Re: Perennial Mail-Order Plants...
#82342 February 21st, 2007 at 06:23 PM
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Alrighty, I'll be watching that clump of phlox like a hawk!!
Sarah, I really wouldn't jump on this right away! frown I perfer to until the stems get a little stronger so I can see what I'm working with and also so I don't damage the delicate new growth. wink

Yes, you can do this with your Monadra and lots of your perennials (daisies, coreopsis, hostas, etc.). It's a great way to get lots of new plants for yourself and to share with friends. thumbup

Re: Perennial Mail-Order Plants...
#82343 February 21st, 2007 at 06:54 PM
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Originally posted by patches1414:
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Alrighty, I'll be watching that clump of phlox like a hawk!!
Sarah, I really wouldn't jump on this right away! frown I perfer to until the stems get a little stronger so I can see what I'm working with and also so I don't damage the delicate new growth. wink
Awwwwww, man. Rain on my parade. :p laugh I guess I'll wait...

Re: Perennial Mail-Order Plants...
#82344 February 21st, 2007 at 09:01 PM
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Sarah, this just my preference for my Phlox. It's a different case with my hostas because I always divide them when I see the little tips coming out of the ground and I do the same thing with my daylilies. wink

By the way, I usually don't order any plants in the mail because I hate to pay the shipping and handling charges. mad Besides, I've found that many of the nurseries around here will have the same plants and even though they are a little higher it's not much difference than it would be with the shipping charges. :rolleyes: Plus, I get to see what I'm buying and pick the one I want. wink wink

Re: Perennial Mail-Order Plants...
#82345 February 21st, 2007 at 11:00 PM
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Sara -
Now is the time to visit your local nursery. They have the time to answer your questions. Take your list and find out what they carry or what they can order. For items they can't supply, look to mail order.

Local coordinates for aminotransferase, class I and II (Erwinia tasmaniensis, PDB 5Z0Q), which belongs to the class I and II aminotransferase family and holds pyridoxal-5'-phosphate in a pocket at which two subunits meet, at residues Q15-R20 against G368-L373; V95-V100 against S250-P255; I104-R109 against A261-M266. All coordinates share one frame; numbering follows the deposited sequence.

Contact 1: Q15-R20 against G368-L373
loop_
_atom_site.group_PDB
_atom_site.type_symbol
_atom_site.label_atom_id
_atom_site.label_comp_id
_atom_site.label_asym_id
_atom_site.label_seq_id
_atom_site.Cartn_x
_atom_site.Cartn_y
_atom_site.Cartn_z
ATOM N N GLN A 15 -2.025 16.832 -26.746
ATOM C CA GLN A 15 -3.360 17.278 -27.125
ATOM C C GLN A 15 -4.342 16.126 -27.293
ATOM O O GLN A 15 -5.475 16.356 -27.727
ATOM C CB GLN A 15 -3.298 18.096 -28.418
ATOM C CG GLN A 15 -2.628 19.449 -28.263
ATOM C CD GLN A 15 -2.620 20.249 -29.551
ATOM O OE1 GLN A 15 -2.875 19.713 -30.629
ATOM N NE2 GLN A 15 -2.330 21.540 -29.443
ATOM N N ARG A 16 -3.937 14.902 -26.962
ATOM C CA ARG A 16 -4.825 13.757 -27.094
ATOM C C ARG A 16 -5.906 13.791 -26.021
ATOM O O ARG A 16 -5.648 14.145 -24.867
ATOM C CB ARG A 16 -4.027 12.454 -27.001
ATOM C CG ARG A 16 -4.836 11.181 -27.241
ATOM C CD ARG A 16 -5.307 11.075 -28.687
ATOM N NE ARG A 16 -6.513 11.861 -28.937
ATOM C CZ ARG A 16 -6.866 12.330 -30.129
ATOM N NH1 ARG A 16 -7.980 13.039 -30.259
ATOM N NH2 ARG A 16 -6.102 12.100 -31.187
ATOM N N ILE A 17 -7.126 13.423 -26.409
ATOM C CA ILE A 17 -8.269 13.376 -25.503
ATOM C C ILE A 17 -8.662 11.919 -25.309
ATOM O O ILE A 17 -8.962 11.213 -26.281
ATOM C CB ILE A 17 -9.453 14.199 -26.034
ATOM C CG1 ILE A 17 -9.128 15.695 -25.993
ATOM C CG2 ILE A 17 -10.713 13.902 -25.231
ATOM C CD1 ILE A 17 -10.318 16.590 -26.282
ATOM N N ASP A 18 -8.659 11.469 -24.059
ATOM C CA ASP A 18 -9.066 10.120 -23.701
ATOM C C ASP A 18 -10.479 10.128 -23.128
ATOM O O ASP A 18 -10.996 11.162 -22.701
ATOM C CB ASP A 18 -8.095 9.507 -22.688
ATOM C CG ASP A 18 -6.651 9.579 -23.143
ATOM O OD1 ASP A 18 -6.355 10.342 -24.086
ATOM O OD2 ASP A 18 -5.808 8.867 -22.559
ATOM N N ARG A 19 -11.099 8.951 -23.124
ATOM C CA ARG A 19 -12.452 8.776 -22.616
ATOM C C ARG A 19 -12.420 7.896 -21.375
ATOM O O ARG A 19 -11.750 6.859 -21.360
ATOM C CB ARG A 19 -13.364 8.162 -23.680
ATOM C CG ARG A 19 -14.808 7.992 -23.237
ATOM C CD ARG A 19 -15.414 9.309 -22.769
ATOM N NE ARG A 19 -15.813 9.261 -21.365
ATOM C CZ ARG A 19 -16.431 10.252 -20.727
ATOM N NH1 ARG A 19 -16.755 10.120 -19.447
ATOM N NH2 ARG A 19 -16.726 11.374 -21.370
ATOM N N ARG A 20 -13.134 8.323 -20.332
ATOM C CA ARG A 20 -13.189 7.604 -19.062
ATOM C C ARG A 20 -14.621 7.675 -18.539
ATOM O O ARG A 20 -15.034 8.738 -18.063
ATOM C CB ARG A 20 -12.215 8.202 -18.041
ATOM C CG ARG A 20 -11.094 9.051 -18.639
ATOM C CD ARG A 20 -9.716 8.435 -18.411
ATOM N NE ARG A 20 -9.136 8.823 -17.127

Re: Perennial Mail-Order Plants...
#82346 February 21st, 2007 at 11:03 PM
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Sometimes I feel so silly. I always assumed that nurseries were closed this time of year! I think I'll do that tomorrow, I already have a good idea of what I want. I better write it down though, I always forget stuff when I need to remember it.

Re: Perennial Mail-Order Plants...
#82347 February 22nd, 2007 at 12:50 AM
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Sarah, since you mentioned in your "Mail Order" thread that you were going to a nursery tomorrow. Why don't you just print out your Garden Layout and take that with you tomorrow. idea They may be able to offer some valuable input. wink

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#82348 February 22nd, 2007 at 03:05 PM
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The nursery carries almost everything I want! That is great. It all costs a little more than what the mail-orders wanted per plant, but this way there is no shipping-shock. Plus I went by walmart and found some "bare root" bleeding hearts. I don't know how well they'll do, but I'm hoping a few of them survive.

Re: Perennial Mail-Order Plants...
#82349 February 22nd, 2007 at 05:49 PM
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Sarah, I got all my 'Bleeding Heart' plants at Wal-Mart and they did great! Duh

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#82350 February 22nd, 2007 at 06:32 PM
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I didn't even open the bag. I'll have to peek in there now that you mentioned that!

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#82351 February 22nd, 2007 at 10:05 PM
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Patches, what do you have near your bleeding heart? I love the B. Heart and the Japanese Painted Fern and I'd like them to be the "focal point" of the garden, but I've read that the b. heart dies out shortly after blooming.

There is no "green" on the b. hearts. But a few have about 2 inches of old growth that is yellow/white. Should I pot them up or put them outside now?

Re: Perennial Mail-Order Plants...
#82352 February 22nd, 2007 at 10:59 PM
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Sarah, I have hostas, ferns, and astilbe near the bleeding heart. One of the ferns is my Japanese Painted fern. wink Yes, unfortunately, the Bleeding Heart does die shortly after it blooms flw flw